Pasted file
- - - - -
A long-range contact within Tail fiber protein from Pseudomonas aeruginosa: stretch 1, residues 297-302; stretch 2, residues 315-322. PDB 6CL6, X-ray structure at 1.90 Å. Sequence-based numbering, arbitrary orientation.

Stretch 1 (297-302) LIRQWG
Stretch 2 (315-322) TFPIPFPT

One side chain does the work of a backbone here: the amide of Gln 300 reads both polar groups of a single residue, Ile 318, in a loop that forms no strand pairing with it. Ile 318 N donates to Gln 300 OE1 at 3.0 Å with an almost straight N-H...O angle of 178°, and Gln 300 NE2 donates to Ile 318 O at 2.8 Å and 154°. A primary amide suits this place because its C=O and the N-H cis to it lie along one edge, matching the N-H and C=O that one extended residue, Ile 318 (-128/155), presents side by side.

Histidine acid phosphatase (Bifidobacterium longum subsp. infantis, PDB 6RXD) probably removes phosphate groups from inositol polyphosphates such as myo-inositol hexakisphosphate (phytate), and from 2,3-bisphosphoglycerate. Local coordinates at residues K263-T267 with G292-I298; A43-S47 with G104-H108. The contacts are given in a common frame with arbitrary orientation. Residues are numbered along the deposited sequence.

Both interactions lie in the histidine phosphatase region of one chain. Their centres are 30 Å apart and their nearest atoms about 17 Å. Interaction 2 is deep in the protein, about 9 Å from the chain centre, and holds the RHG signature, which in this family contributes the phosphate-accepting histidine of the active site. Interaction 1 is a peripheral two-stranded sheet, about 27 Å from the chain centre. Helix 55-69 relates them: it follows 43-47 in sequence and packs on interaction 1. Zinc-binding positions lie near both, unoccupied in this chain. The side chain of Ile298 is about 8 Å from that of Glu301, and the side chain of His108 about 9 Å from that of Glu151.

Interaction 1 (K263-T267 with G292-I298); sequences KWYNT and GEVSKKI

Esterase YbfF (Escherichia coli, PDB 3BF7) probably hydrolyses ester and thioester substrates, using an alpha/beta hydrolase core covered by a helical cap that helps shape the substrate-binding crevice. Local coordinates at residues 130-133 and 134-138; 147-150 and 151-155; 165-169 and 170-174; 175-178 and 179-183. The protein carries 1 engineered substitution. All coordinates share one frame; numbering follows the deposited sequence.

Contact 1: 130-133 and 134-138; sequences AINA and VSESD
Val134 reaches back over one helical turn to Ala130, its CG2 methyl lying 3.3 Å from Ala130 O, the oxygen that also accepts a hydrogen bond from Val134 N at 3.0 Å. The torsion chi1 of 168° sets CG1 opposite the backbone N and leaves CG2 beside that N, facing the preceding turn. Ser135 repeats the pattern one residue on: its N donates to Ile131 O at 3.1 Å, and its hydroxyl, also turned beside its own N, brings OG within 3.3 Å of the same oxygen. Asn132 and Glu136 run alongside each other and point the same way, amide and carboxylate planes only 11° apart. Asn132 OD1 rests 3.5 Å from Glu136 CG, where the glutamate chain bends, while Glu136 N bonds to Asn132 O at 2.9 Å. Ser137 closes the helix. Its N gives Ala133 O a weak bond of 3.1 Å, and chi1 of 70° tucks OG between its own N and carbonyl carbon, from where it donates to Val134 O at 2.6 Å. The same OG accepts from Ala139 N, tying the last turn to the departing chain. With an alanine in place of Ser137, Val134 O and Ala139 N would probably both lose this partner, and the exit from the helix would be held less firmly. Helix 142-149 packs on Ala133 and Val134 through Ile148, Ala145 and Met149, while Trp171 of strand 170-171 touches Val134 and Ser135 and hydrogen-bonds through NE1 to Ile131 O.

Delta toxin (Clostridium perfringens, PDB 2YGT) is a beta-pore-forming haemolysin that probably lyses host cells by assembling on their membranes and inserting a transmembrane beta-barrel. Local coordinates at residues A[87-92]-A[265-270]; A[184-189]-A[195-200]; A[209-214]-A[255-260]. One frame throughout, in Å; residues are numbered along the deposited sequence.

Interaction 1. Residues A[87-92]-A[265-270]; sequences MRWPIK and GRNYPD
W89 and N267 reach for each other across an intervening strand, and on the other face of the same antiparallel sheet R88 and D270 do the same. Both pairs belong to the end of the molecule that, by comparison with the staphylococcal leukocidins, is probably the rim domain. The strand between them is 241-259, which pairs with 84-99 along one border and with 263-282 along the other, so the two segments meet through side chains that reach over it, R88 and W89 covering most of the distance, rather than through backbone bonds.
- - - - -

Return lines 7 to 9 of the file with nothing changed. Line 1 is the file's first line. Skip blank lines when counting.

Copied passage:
Interaction 1 (K263-T267 with G292-I298); sequences KWYNT and GEVSKKI

Esterase YbfF (Escherichia coli, PDB 3BF7) probably hydrolyses ester and thioester substrates, using an alpha/beta hydrolase core covered by a helical cap that helps shape the substrate-binding crevice. Local coordinates at residues 130-133 and 134-138; 147-150 and 151-155; 165-169 and 170-174; 175-178 and 179-183. The protein carries 1 engineered substitution. All coordinates share one frame; numbering follows the deposited sequence.

Contact 1: 130-133 and 134-138; sequences AINA and VSESD